Science behind ponytail revealed

Ponytail Nick Safell The equation reduces a complex structure to a simple mathematical form

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Physicists have come up with an equation that explains and predicts the shape of a ponytail.

The report in Physical Review Letters journal could help scientists better understand natural materials, such as wool and fur.

The new equation takes into account the stiffness of hairs, the effects of gravity and the presence of random curliness or waviness.

The work was carried out by a British team of researchers.

"It's a remarkably simple equation," explained Prof Raymond Goldstein, who is the Schlumberger Professor of Complex Physical Systems at Cambridge University.

He added that the findings showed how physics could be used to "solve a problem that has puzzled scientists and artists ever since Leonardo da Vinci remarked on the fluid-like streamlines of hair in his notebooks 500 years ago".

Prof Goldstein worked on the equation with Prof Robin Ball from the University of Warwick and Patrick Warren, from Unilever's Research and Development Centre.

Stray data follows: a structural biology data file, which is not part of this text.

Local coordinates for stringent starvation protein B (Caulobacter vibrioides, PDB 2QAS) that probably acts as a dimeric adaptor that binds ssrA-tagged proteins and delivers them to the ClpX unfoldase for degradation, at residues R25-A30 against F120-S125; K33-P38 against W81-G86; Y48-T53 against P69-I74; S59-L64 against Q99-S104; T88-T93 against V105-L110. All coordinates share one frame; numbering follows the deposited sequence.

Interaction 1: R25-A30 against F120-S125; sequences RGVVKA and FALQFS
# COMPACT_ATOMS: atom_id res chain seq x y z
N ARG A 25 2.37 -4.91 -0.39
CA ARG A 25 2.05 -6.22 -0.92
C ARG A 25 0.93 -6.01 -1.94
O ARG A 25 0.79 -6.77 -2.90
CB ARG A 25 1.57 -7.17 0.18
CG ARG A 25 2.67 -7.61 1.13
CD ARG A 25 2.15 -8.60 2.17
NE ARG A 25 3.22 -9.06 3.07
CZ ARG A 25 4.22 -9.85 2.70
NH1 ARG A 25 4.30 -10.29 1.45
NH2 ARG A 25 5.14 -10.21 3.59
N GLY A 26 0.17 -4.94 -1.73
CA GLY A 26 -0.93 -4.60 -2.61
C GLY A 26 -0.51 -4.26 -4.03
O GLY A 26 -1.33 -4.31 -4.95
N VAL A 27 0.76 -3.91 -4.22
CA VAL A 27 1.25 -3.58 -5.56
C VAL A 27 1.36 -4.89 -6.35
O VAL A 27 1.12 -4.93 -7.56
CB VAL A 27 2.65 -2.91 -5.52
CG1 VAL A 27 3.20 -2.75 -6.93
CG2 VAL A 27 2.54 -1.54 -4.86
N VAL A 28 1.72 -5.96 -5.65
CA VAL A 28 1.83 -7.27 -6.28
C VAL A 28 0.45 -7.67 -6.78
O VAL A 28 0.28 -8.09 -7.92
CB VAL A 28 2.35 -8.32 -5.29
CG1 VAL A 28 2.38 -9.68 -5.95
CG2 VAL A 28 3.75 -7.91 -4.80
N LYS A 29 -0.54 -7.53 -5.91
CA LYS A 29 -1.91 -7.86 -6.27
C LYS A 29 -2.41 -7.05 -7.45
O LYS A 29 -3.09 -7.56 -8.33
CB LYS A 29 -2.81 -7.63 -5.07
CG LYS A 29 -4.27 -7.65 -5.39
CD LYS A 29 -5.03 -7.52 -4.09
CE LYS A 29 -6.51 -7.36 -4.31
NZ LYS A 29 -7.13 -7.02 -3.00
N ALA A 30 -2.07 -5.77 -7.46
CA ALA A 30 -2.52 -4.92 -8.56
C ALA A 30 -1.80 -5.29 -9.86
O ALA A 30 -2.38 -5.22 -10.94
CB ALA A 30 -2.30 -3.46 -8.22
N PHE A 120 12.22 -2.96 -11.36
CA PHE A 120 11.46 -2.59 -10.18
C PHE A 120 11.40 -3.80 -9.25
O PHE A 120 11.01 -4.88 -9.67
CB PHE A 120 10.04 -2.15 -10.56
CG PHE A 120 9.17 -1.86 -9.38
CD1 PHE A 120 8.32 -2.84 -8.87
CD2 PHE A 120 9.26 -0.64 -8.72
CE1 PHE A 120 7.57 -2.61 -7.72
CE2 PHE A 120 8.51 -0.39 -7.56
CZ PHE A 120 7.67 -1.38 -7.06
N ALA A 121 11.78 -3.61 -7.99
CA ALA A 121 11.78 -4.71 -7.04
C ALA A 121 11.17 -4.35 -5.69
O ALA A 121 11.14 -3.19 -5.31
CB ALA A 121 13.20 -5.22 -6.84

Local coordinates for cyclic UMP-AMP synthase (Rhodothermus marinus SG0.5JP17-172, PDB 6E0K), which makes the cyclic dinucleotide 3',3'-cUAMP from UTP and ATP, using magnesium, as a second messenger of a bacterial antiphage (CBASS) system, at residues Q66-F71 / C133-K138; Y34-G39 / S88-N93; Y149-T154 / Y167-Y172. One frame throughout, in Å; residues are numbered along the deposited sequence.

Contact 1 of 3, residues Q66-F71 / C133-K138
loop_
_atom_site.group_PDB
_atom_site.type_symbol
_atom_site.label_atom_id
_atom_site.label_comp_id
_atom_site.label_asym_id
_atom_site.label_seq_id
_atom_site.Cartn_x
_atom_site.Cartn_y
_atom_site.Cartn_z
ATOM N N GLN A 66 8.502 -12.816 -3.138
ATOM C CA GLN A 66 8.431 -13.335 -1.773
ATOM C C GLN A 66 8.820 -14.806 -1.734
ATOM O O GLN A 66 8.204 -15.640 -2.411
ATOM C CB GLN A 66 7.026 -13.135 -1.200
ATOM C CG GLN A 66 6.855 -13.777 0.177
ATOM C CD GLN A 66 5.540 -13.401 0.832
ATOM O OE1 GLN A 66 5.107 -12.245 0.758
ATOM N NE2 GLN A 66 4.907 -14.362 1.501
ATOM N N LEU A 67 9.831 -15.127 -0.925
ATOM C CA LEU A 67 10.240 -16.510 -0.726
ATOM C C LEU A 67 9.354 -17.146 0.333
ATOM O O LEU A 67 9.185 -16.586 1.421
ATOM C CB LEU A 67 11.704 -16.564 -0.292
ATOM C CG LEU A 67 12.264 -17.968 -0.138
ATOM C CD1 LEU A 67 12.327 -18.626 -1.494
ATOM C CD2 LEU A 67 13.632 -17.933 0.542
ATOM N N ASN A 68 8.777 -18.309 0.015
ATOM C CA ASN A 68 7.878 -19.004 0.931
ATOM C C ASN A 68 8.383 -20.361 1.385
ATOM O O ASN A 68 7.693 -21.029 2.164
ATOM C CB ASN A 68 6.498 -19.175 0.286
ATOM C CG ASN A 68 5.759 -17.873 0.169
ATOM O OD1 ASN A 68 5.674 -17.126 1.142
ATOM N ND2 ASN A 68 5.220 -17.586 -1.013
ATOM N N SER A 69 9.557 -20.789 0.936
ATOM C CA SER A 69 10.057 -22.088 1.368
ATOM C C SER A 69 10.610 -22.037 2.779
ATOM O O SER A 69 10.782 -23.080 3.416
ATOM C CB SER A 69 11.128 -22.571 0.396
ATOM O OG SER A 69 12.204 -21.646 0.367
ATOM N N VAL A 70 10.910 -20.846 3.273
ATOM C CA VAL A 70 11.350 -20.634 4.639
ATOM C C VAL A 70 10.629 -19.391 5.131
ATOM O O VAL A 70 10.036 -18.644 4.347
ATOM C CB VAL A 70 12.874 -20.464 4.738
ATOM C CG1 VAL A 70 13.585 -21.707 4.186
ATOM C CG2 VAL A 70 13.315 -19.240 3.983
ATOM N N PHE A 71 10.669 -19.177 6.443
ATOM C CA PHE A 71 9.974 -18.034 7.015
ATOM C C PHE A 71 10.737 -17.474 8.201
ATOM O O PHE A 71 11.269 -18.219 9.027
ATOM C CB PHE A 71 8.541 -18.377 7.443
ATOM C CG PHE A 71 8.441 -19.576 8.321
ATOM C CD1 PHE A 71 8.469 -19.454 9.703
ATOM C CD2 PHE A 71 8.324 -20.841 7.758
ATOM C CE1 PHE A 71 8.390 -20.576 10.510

The Ponytail Shape Equation represents the first scientific understanding of the distribution of hairs in a ponytail, say the researchers.

It provides new understanding of how a bundle is swollen by the outward pressure which arises from collisions between the component hairs.

Together with a new mathematical quantity known as the Rapunzel Number, the equation can - they say - be used to predict the shape of any ponytail.

It opens the way to a better understanding of materials made up of random fibres, say the researchers.

This will resonate with some in the computer graphics and animation industry, where a realistic representation of hair and fur has proven a tough challenge.

Prof Goldstein is presenting the research at the American Physical Society meeting in Boston on 28 February.

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